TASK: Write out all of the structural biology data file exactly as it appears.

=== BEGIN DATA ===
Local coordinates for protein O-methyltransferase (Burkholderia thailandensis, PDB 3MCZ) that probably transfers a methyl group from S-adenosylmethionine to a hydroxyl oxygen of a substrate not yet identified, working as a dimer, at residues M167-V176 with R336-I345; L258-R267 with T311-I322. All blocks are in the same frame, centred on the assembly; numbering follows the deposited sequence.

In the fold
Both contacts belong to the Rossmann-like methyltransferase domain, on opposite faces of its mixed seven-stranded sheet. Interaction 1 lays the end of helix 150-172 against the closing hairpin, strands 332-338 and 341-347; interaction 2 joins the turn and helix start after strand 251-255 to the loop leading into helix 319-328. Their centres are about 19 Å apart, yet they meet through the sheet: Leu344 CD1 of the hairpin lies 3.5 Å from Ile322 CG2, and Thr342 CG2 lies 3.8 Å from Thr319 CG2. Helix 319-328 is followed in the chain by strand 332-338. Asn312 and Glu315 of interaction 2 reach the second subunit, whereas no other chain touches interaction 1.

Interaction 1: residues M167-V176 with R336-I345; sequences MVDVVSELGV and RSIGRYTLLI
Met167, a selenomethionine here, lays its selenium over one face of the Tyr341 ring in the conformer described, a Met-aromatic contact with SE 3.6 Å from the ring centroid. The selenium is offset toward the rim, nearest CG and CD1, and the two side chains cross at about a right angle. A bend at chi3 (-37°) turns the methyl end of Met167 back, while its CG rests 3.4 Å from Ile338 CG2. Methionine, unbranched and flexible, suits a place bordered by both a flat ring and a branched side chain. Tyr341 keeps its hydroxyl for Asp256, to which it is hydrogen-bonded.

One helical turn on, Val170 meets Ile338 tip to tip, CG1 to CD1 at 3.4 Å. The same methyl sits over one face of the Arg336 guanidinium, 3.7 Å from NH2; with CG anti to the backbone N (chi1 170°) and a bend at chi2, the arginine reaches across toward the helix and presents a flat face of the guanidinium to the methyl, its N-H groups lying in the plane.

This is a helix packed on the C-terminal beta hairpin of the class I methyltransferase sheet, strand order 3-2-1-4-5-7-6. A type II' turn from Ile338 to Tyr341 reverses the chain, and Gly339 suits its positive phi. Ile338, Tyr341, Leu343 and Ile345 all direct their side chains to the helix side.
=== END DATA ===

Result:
Local coordinates for protein O-methyltransferase (Burkholderia thailandensis, PDB 3MCZ) that probably transfers a methyl group from S-adenosylmethionine to a hydroxyl oxygen of a substrate not yet identified, working as a dimer, at residues M167-V176 with R336-I345; L258-R267 with T311-I322. All blocks are in the same frame, centred on the assembly; numbering follows the deposited sequence.

In the fold
Both contacts belong to the Rossmann-like methyltransferase domain, on opposite faces of its mixed seven-stranded sheet. Interaction 1 lays the end of helix 150-172 against the closing hairpin, strands 332-338 and 341-347; interaction 2 joins the turn and helix start after strand 251-255 to the loop leading into helix 319-328. Their centres are about 19 Å apart, yet they meet through the sheet: Leu344 CD1 of the hairpin lies 3.5 Å from Ile322 CG2, and Thr342 CG2 lies 3.8 Å from Thr319 CG2. Helix 319-328 is followed in the chain by strand 332-338. Asn312 and Glu315 of interaction 2 reach the second subunit, whereas no other chain touches interaction 1.

Interaction 1: residues M167-V176 with R336-I345; sequences MVDVVSELGV and RSIGRYTLLI
Met167, a selenomethionine here, lays its selenium over one face of the Tyr341 ring in the conformer described, a Met-aromatic contact with SE 3.6 Å from the ring centroid. The selenium is offset toward the rim, nearest CG and CD1, and the two side chains cross at about a right angle. A bend at chi3 (-37°) turns the methyl end of Met167 back, while its CG rests 3.4 Å from Ile338 CG2. Methionine, unbranched and flexible, suits a place bordered by both a flat ring and a branched side chain. Tyr341 keeps its hydroxyl for Asp256, to which it is hydrogen-bonded.

One helical turn on, Val170 meets Ile338 tip to tip, CG1 to CD1 at 3.4 Å. The same methyl sits over one face of the Arg336 guanidinium, 3.7 Å from NH2; with CG anti to the backbone N (chi1 170°) and a bend at chi2, the arginine reaches across toward the helix and presents a flat face of the guanidinium to the methyl, its N-H groups lying in the plane.

This is a helix packed on the C-terminal beta hairpin of the class I methyltransferase sheet, strand order 3-2-1-4-5-7-6. A type II' turn from Ile338 to Tyr341 reverses the chain, and Gly339 suits its positive phi. Ile338, Tyr341, Leu343 and Ile345 all direct their side chains to the helix side.